Mitsubishi Lancer a racy hatchback

The 2011 Mitsubishi Lancer Sportback Ralliart is a sporty hatchback that is in the automaker’s top of the line hatchback series.

The Associated Press
Published: Wednesday, January 26, 2011 at 9:49 p.m.
Last Modified: Wednesday, January 26, 2011 at 9:49 p.m.

The 2011 Mitsubishi Lancer Sportback Ralliart is a turbocharged, sporty hatchback that's tantalizingly close to a bad boy racer.

The five-seat, five-door Sportback Ralliart looks the part, with a gaping, dark front grille, sinister-looking headlamps, low-profile sport tires and a prominent rear spoiler.

Just a push on the accelerator pedal brings this hot performance hatchback to life as the race-car-derived engine noisily delivers 237 horsepower and 253 foot-pounds of torque. Thank goodness it comes standard with all-wheel drive.

To be sure, there are a minority of people these days looking for a flashy, rather rough-riding, powerful but gasoline-gulping, four-cylinder hatchback. But the 2011 Lancer Sportback Ralliart, with race-car components, is a unique experience and continues to attract many youthful auto enthusiasts.

The Lancer Sportback Ralliart is the top of the line of Mitsubishi's Lancer hatchback series that's called Sportback and was launched in the 2010 model year.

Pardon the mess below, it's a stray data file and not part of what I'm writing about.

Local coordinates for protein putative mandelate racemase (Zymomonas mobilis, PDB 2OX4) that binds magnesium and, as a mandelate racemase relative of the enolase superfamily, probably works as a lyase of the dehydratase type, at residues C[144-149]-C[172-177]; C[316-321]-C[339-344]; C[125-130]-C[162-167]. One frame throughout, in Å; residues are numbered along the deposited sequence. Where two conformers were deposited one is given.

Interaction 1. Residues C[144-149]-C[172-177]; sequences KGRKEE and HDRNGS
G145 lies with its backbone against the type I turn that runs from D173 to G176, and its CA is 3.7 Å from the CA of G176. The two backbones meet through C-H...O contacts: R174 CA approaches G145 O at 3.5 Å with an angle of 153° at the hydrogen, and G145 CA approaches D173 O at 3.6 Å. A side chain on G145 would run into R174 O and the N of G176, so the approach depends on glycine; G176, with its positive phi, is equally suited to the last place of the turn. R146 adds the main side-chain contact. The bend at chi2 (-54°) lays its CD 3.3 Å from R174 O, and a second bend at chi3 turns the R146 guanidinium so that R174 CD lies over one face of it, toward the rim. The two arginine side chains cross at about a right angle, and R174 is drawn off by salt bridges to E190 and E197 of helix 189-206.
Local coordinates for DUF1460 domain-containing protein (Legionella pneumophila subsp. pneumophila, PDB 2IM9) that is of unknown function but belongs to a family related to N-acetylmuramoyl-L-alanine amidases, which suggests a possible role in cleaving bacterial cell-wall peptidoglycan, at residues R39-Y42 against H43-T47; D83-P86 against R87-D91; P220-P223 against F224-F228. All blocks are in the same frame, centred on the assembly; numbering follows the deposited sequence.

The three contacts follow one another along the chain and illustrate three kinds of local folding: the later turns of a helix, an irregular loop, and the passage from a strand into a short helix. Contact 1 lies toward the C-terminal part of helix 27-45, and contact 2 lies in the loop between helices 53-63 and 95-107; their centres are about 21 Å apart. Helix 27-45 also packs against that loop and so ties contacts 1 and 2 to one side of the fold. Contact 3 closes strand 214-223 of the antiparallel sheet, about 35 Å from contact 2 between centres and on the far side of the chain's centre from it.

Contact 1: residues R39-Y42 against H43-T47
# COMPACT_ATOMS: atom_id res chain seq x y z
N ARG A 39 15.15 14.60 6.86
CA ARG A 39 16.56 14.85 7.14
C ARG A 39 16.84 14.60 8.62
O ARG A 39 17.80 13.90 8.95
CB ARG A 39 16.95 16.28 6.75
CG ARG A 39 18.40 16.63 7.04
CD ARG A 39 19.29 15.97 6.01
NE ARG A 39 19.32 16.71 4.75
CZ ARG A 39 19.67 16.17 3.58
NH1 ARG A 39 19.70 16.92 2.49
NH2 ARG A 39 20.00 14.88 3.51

For 2011, the Sportback series has a lower starting retail price because a new, base model — the ES — has been added with a lower-power engine, generating 148 horsepower. Starting manufacturer's suggested retail price, including destination charge, is $17,755 for a 2011 ES with this four-cylinder engine and manual transmission. The lowest starting price for a Lancer Sportback with automatic is $18,655 for a 2011 ES with 148-horsepower, four-cylinder engine.

Buyers must step up to a starting MSRP, including destination charge, of $20,655 for the higher-powered, 168-horsepower four cylinder. The top, Lancer Sportback Ralliart with turbocharged, 237-horsepower four cylinder starts at $28,855. There is another racer Mitsubishi Lancer with even more power. The 2011 Lancer Evo has a 291-horsepower, turbo four cylinder and starts at $34,755. But it's a sedan, not a hatchback.

Hatchback competitors to the Lancer Sportback include the 2011 Subaru Impreza, which starts at $18,720 for a 170-horsepower, five-door model and goes to $36,720 for a 305-horsepower, five-door model with turbo four cylinder. Another competitor is the 2011 Mazda3 five-door, which starts at $20,840 for a base, 167-horsepower model and goes to $24,495 for a 2011 Mazdaspeed3 hatchback with turbocharged, 263-horsepower four cylinder.

The test Lancer Sportback Ralliart attracted attention with its unabashedly bold appearance. Young people especially noticed this car, which was painted a bright Octane Blue color that almost seemed to glow.

Engine power came on quickly, with little turbo lag. I zoomed forward to merge into city traffic and passed other cars easily on two-lane, country roads.